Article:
What are the privacy tech predictions for 2023?

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Published on Jan 18, 2023 and edited on Jan 31, 2023 by Pieter Vegt

This is a guest blog by Pieter Vegt, Privacy Advocate at Empathy.co & Ethical Commerce Alliance

2022 was an exciting year for countries, businesses, and consumers alike that focus on building privacy-first technology and digital trust. The Schrems II court rulings, as well as the growing awareness of data protection, have pushed the privacy conversation forward and brought changes to online experiences on many levels.

We’re highlighting 3 privacy trends from the past year and how they might evolve in 2023 to answer the question: Will this be the year privacy takes over?

  1. Countries are taking measures against big tech
  2. Consumers are gaining awareness of tracking and cookies
  3. Privacy-first technologies on the rise
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Let's dive in!

Countries are taking measures against big tech

GDPR protects the data rights of individuals in the EU. But what happens when personal data is transferred to a country outside the European Economic Area?

The simplest way to transfer data outside the EEA is by relying on an adequacy decision. For this, the European Commission conducts an adequacy assessment of certain countries to check if it can grant safety and data protection measures. If it does, the Commission adopts an adequacy decision and essentially greenlights the country as a safe destination for data transfers. If a country doesn’t have an adequacy decision, companies will need to rely on a different mechanism to transfer data. The most common are standard contractual clauses (SCC). These clauses set some data protection rules to guarantee a safe transfer.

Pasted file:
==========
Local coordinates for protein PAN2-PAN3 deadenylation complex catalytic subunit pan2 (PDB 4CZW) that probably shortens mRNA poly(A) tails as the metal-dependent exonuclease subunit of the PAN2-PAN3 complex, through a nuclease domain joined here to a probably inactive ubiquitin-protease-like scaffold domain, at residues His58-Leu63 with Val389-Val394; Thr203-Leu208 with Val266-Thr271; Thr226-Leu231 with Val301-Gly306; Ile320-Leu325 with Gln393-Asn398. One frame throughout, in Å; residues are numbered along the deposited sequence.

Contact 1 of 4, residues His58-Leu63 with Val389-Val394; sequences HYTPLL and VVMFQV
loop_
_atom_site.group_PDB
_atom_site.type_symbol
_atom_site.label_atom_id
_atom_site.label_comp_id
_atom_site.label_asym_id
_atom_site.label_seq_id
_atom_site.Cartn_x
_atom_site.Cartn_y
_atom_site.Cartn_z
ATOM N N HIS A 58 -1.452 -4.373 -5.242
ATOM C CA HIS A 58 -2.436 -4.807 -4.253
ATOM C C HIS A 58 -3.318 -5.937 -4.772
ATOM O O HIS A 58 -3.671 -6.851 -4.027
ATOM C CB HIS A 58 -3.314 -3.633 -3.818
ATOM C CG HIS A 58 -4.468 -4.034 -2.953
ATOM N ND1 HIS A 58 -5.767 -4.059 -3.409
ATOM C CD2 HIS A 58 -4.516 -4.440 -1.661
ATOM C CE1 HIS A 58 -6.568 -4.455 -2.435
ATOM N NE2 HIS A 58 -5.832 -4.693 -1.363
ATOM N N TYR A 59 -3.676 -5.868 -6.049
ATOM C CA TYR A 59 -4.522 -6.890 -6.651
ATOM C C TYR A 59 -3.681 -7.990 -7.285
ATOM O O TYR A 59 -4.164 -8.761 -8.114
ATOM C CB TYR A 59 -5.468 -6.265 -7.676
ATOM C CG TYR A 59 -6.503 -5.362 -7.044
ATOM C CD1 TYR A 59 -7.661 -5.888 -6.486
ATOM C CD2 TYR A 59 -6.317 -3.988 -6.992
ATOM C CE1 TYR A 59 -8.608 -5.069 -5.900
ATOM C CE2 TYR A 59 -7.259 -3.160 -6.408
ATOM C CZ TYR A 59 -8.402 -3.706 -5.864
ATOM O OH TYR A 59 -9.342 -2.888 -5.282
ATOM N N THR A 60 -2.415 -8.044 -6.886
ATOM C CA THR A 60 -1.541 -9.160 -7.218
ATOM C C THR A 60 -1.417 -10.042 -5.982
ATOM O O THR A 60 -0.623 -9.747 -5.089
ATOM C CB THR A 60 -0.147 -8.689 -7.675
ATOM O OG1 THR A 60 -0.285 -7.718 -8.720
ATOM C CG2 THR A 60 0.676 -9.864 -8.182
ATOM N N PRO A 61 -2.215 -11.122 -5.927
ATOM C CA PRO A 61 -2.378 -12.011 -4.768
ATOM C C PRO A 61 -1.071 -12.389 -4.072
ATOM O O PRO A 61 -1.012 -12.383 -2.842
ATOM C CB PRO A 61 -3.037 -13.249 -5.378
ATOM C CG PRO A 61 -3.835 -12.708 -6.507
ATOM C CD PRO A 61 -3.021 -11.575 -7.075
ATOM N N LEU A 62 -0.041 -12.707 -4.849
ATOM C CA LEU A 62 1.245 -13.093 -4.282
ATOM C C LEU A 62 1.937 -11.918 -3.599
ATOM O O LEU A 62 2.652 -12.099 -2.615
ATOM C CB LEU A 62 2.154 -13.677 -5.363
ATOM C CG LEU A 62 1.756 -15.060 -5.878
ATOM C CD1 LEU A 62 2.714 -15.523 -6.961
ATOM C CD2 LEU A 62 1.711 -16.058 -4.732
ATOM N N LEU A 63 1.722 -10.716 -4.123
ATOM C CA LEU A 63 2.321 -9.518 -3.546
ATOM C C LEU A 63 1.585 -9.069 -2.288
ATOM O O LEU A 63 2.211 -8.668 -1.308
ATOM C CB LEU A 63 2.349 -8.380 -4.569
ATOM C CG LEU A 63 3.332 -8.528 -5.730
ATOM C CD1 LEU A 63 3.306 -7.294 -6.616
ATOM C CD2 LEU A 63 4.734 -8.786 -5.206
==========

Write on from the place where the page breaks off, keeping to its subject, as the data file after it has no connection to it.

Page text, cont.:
In the case of data transfer between the EU and the US, the Safe Harbor agreement was put in place in 2000 to guarantee data protection. However, the revelations of whistleblower Snowden in 2013 set into motion a domino effect of lawsuits and court rulings. These procedures aim to secure a more valid framework for data transfers between the EU and the US.

The latest verdict, known as the Schrems II ruling, invalidated the adequacy decision for the US and obliged companies to rely on other mechanisms (typically SCCs). On top of using SCCs, the EU Court of Justice required companies to implement additional safety measures for any EU—US data transfer.

This court ruling motivated the NGO noyb to file complaints against websites using US-based services, such as Google Analytics and Facebook’s parent company Meta. All the complaints are decided by data protection authorities (‘data watchdogs’) across different countries.

As a result, Austria, Denmark, France, Hungary, and Italy have ruled against Google Analytics.

While US president Biden signed a new executive order for data transfers last year, the road ahead is still long and uncertain. The new data transfer framework between the EU and the US will almost certainly undergo scrutiny in the European Court of Justice in the future. That’s why it seems that 2023 will not bring an end to the court procedures and fines. Only recently, the Irish DPB fined Meta € 265 million because of Facebook data breaches.

Consumers are gaining awareness of tracking and cookies

With the GDPR launching in 2018 as a legislative framework for online privacy, ecommerce businesses were faced with the challenge of implementing data protection measures.